By Conrad Dudderar
Voters should consider an estimated $81 million bond issue and .25% sales tax to fund capital improvement projects at an election next January, a City of Yukon advisory board has recommended.
The Yukon City Council will decide on the proposed priority project list, designed to address street and infrastructure needs, improve fire protection and enhance quality of life.
The Yukon Capital Project Advisory Board completed its initial duties at an Aug. 18 meeting inside the council chambers of the Centennial Building, 12 S 5th.
“We need to plan for the future,” Yukon City Manager Tammy Kretchmar said, “not build something that fits our population right now.
“We have to plan for growth.”
Members voted 8-0 to recommend to the city council that these seven propositions be placed on a Tuesday, Jan. 10, 2023 ballot for Yukon voters to decide:
• N.W. 10th Street (Yukon Parkway to Garth Brooks Boulevard)
– $14,755,000 estimated cost to redesign/reconstruct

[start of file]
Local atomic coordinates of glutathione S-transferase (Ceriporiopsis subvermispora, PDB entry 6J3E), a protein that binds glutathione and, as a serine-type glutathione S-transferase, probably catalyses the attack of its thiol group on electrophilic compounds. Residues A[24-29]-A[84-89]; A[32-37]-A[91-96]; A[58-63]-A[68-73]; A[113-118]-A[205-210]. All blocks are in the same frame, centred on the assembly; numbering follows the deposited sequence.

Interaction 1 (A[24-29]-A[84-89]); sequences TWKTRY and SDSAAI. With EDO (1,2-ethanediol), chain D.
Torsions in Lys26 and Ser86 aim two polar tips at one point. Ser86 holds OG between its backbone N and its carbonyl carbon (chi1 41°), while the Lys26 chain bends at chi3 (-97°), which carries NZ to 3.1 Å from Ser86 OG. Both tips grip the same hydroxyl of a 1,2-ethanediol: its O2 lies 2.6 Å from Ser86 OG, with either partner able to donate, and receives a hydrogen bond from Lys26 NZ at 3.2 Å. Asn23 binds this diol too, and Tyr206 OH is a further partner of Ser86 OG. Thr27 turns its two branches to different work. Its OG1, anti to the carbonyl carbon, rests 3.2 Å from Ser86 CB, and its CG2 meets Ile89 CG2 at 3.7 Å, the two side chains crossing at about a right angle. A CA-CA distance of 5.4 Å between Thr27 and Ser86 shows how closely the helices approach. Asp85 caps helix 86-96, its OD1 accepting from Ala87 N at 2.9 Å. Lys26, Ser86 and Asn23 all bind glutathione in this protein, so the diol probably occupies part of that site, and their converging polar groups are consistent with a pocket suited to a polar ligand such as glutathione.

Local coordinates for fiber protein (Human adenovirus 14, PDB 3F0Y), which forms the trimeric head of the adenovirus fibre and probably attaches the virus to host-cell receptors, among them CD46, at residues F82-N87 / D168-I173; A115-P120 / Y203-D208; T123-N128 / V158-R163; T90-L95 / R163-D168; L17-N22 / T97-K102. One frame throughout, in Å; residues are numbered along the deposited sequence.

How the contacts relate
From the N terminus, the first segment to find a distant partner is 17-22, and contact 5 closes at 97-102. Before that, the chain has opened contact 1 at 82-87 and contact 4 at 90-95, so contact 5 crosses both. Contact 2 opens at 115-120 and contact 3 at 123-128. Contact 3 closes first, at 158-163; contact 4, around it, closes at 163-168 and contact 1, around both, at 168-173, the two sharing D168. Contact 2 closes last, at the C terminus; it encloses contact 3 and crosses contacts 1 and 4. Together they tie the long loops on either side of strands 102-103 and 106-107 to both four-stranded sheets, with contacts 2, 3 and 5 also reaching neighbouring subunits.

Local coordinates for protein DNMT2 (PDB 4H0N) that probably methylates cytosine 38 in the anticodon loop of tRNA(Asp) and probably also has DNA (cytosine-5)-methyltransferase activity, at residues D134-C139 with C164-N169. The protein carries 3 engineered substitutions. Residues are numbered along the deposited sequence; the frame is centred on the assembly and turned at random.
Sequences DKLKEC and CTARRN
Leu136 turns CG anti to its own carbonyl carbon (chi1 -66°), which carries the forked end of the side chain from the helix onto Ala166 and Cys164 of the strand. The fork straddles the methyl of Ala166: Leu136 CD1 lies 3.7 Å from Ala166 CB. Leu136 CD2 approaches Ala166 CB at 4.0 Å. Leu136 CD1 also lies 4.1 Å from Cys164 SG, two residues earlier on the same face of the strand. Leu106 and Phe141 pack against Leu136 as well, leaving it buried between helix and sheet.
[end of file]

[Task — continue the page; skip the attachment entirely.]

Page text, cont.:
• Garth Brooks Boulevard (Vandament Avenue to N.W. 10th St.)
– $9,700,000 estimated cost to redesign/reconstruct (includes widening to five lanes)
• Water Lines
– $5,437,500 estimated cost to replace 29,000 feet of well field lines to city limits
– $2,536,967 estimated cost to replace 20,239 feet of water lines inside city limits
• Sewer Lines
– $2,761,932 estimated cost to replace 20,123 feet of sewer lines
– $175,000 estimated cost to upgrade lift stations
• Wastewater Treatment Plant
– $7 million estimated cost to upgrade and expand facility (to 5 million gallons-per-day capacity)
• Yukon Fire Department – Station #3
– $6,450,000 estimated cost to build 7,000-8,000-square-foot fire station in southwest part of Yukon and purchase apparatus